A Conversation with Ted Bunch, Co-Founder of A CALL TO MEN
How have perspectives on sexual harassment changed since the start of the #MeToo movement?
The biggest change is that we can no longer say we didn’t know. It’s become painfully apparent that nearly every woman has experienced some form of harassment and discrimination, and far too many have been victims of sexual assault and predatory behavior.
How do business and organizational leaders need to shift their thinking about the kinds of educational training they bring into the workplace?
Institutions, corporations, and organizations typically approach sexual harassment, domestic violence, and sexual assault solely from a policy perspective. But this approach keeps the problem contained within one area, like the human resources department. It also allows men who are not actively harassing, abusing, or assaulting to say, “This is not my problem.” Those men can separate themselves from an “incident” when in reality, they are the solution.
While we embrace policy and procedure, A CALL TO MEN goes deeper to address the root of the problem: that the underlying causes of violence, harassment and discrimination against women are rooted in the ways women and girls have been traditionally viewed and treated in our society.
It’s evident that passive, cookie-cutter trainings have not been effective. What’s missing?
Engagement. From the workplace to college campuses to the military, we have presented people with rules to follow. We have not educated them on why the problem is so prevalent. These issues are pervasive throughout our society and serve as the foundation for all forms of violence against women and girls.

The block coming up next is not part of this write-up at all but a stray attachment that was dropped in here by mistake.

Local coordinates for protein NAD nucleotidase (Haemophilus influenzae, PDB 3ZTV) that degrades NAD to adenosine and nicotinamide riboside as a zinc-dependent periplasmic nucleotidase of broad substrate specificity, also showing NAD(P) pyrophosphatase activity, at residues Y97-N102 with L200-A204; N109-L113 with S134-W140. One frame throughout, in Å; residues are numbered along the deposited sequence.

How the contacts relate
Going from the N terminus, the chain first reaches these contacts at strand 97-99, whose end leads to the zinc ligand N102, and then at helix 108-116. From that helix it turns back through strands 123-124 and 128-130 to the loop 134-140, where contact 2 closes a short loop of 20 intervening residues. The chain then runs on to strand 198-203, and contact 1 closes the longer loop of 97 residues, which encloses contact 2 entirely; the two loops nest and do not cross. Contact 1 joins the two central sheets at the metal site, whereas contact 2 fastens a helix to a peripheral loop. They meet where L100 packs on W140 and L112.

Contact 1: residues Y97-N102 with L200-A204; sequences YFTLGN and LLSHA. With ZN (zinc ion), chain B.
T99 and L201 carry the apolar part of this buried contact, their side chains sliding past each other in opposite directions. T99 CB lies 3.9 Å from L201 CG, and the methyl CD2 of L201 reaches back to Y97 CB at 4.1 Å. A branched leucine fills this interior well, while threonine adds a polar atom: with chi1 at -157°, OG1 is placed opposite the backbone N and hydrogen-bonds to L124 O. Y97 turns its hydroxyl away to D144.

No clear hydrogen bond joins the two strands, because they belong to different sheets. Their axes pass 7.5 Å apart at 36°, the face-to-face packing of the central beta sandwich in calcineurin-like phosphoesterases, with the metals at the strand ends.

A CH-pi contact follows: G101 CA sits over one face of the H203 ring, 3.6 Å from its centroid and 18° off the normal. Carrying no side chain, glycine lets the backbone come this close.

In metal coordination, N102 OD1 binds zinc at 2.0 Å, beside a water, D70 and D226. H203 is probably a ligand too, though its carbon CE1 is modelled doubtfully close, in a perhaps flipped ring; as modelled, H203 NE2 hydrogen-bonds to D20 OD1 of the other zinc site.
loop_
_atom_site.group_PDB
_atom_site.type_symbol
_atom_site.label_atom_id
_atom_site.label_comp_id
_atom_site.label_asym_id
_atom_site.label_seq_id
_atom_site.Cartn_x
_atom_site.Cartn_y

Most men are not abusive, but nearly all men have laughed at a sexist joke or objectified a woman in some way. Once you connect the dots and show men how the jokes they see as harmless actually validate and fuel more harmful behavior, they are quick to change. Thousands of men are stepping forward and saying I may not have always gotten it right but I'm willing to speak up now, and commit to reflect and think critically about the messages I have received about manhood, women and girls. We want men to challenge and deconstruct how they've been taught to view women as property and objects, and having less value than men. And then, we want them to invite other men to do the same.
For corporations and organizations that are reluctant to take this on, are there other benefits they should consider?
This is hard work, but the corporations and organizations that are taking this moment to thoughtfully evaluate their practices and workplace culture will be more successful. Did you know that research links employee happiness to increased productivity? Not only is creating a safe workplace culture that values all its employees the right thing to do, it directly benefits the bottom line.